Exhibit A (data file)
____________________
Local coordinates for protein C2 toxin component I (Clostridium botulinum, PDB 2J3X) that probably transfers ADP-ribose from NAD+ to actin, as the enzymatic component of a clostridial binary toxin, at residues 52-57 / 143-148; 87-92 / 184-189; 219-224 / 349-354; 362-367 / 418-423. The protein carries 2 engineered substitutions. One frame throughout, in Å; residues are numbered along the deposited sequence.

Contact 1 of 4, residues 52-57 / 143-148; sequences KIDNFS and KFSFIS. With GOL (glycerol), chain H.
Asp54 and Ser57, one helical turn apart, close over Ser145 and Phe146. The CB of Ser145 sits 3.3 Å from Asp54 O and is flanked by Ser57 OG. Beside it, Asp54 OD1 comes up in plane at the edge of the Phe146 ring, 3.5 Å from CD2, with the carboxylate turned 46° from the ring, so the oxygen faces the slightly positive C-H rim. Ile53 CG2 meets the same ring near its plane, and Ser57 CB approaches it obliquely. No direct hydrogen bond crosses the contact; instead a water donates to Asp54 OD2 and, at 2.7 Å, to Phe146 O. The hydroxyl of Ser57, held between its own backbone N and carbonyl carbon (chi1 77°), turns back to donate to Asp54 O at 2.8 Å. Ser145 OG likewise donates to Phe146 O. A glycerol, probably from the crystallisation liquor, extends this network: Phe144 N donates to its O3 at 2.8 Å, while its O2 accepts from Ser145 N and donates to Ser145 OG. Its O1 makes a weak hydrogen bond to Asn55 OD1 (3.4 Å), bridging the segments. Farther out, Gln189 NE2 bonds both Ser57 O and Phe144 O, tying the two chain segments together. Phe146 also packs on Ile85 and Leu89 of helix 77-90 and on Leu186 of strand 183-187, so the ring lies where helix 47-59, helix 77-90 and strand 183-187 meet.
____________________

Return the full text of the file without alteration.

Local coordinates for protein C2 toxin component I (Clostridium botulinum, PDB 2J3X) that probably transfers ADP-ribose from NAD+ to actin, as the enzymatic component of a clostridial binary toxin, at residues 52-57 / 143-148; 87-92 / 184-189; 219-224 / 349-354; 362-367 / 418-423. The protein carries 2 engineered substitutions. One frame throughout, in Å; residues are numbered along the deposited sequence.

Contact 1 of 4, residues 52-57 / 143-148; sequences KIDNFS and KFSFIS. With GOL (glycerol), chain H.
Asp54 and Ser57, one helical turn apart, close over Ser145 and Phe146. The CB of Ser145 sits 3.3 Å from Asp54 O and is flanked by Ser57 OG. Beside it, Asp54 OD1 comes up in plane at the edge of the Phe146 ring, 3.5 Å from CD2, with the carboxylate turned 46° from the ring, so the oxygen faces the slightly positive C-H rim. Ile53 CG2 meets the same ring near its plane, and Ser57 CB approaches it obliquely. No direct hydrogen bond crosses the contact; instead a water donates to Asp54 OD2 and, at 2.7 Å, to Phe146 O. The hydroxyl of Ser57, held between its own backbone N and carbonyl carbon (chi1 77°), turns back to donate to Asp54 O at 2.8 Å. Ser145 OG likewise donates to Phe146 O. A glycerol, probably from the crystallisation liquor, extends this network: Phe144 N donates to its O3 at 2.8 Å, while its O2 accepts from Ser145 N and donates to Ser145 OG. Its O1 makes a weak hydrogen bond to Asn55 OD1 (3.4 Å), bridging the segments. Farther out, Gln189 NE2 bonds both Ser57 O and Phe144 O, tying the two chain segments together. Phe146 also packs on Ile85 and Leu89 of helix 77-90 and on Leu186 of strand 183-187, so the ring lies where helix 47-59, helix 77-90 and strand 183-187 meet.